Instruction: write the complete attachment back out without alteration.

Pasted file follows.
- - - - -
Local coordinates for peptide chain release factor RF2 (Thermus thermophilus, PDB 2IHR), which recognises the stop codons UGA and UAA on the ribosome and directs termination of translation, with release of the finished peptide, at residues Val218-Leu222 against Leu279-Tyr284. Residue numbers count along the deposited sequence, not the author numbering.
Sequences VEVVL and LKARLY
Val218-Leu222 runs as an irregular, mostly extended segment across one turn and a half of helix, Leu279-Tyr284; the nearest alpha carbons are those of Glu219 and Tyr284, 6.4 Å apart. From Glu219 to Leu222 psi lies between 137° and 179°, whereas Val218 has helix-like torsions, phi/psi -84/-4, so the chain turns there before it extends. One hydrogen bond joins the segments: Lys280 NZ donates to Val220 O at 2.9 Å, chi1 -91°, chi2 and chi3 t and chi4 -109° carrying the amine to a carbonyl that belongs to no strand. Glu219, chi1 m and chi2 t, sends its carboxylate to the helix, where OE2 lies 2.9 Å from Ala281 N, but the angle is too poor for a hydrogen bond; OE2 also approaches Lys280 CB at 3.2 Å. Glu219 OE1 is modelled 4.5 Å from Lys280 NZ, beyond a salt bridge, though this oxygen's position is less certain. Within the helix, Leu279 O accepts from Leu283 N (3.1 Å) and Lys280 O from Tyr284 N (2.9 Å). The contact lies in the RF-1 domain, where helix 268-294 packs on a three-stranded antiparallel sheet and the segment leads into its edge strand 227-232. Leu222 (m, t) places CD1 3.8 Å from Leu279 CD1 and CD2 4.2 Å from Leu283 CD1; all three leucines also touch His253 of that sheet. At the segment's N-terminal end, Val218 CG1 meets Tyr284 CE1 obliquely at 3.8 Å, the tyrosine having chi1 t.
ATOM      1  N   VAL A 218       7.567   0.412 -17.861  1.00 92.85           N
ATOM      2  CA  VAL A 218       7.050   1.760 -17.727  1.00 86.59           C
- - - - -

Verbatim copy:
Local coordinates for peptide chain release factor RF2 (Thermus thermophilus, PDB 2IHR), which recognises the stop codons UGA and UAA on the ribosome and directs termination of translation, with release of the finished peptide, at residues Val218-Leu222 against Leu279-Tyr284. Residue numbers count along the deposited sequence, not the author numbering.
Sequences VEVVL and LKARLY
Val218-Leu222 runs as an irregular, mostly extended segment across one turn and a half of helix, Leu279-Tyr284; the nearest alpha carbons are those of Glu219 and Tyr284, 6.4 Å apart. From Glu219 to Leu222 psi lies between 137° and 179°, whereas Val218 has helix-like torsions, phi/psi -84/-4, so the chain turns there before it extends. One hydrogen bond joins the segments: Lys280 NZ donates to Val220 O at 2.9 Å, chi1 -91°, chi2 and chi3 t and chi4 -109° carrying the amine to a carbonyl that belongs to no strand. Glu219, chi1 m and chi2 t, sends its carboxylate to the helix, where OE2 lies 2.9 Å from Ala281 N, but the angle is too poor for a hydrogen bond; OE2 also approaches Lys280 CB at 3.2 Å. Glu219 OE1 is modelled 4.5 Å from Lys280 NZ, beyond a salt bridge, though this oxygen's position is less certain. Within the helix, Leu279 O accepts from Leu283 N (3.1 Å) and Lys280 O from Tyr284 N (2.9 Å). The contact lies in the RF-1 domain, where helix 268-294 packs on a three-stranded antiparallel sheet and the segment leads into its edge strand 227-232. Leu222 (m, t) places CD1 3.8 Å from Leu279 CD1 and CD2 4.2 Å from Leu283 CD1; all three leucines also touch His253 of that sheet. At the segment's N-terminal end, Val218 CG1 meets Tyr284 CE1 obliquely at 3.8 Å, the tyrosine having chi1 t.
ATOM      1  N   VAL A 218       7.567   0.412 -17.861  1.00 92.85           N
ATOM      2  CA  VAL A 218       7.050   1.760 -17.727  1.00 86.59           C